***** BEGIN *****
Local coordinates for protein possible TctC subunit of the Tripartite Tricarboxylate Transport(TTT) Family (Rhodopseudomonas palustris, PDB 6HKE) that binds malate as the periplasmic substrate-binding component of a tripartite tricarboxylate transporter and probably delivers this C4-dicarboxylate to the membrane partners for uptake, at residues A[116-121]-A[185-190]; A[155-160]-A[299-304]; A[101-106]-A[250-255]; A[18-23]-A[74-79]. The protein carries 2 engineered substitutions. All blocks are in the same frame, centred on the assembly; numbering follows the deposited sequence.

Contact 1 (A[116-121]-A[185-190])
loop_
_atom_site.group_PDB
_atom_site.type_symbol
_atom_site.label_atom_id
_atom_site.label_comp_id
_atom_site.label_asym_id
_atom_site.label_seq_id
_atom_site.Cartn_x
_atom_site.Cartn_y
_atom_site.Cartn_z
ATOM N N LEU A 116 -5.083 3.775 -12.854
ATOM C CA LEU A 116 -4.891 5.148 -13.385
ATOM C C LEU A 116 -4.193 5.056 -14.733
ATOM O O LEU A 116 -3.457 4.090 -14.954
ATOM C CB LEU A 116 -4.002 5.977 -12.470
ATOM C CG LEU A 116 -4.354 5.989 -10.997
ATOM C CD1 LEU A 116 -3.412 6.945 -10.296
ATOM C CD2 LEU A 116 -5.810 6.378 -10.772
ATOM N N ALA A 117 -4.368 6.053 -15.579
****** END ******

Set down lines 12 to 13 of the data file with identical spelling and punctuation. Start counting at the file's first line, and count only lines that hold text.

_atom_site.Cartn_z
ATOM N N LEU A 116 -5.083 3.775 -12.854